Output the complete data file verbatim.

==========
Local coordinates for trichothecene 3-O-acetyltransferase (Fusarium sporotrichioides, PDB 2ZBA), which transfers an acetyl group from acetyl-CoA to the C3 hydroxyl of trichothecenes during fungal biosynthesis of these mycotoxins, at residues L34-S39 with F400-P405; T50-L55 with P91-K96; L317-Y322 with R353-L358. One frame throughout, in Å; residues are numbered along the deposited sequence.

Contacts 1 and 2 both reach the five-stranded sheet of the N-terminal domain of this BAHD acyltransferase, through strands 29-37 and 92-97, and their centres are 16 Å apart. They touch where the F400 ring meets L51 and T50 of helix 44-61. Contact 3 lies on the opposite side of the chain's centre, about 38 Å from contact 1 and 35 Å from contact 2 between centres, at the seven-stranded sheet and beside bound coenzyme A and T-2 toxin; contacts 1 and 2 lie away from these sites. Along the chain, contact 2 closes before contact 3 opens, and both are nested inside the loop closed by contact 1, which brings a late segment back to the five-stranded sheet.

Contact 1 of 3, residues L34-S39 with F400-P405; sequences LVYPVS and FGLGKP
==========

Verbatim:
Local coordinates for trichothecene 3-O-acetyltransferase (Fusarium sporotrichioides, PDB 2ZBA), which transfers an acetyl group from acetyl-CoA to the C3 hydroxyl of trichothecenes during fungal biosynthesis of these mycotoxins, at residues L34-S39 with F400-P405; T50-L55 with P91-K96; L317-Y322 with R353-L358. One frame throughout, in Å; residues are numbered along the deposited sequence.

Contacts 1 and 2 both reach the five-stranded sheet of the N-terminal domain of this BAHD acyltransferase, through strands 29-37 and 92-97, and their centres are 16 Å apart. They touch where the F400 ring meets L51 and T50 of helix 44-61. Contact 3 lies on the opposite side of the chain's centre, about 38 Å from contact 1 and 35 Å from contact 2 between centres, at the seven-stranded sheet and beside bound coenzyme A and T-2 toxin; contacts 1 and 2 lie away from these sites. Along the chain, contact 2 closes before contact 3 opens, and both are nested inside the loop closed by contact 1, which brings a late segment back to the five-stranded sheet.

Contact 1 of 3, residues L34-S39 with F400-P405; sequences LVYPVS and FGLGKP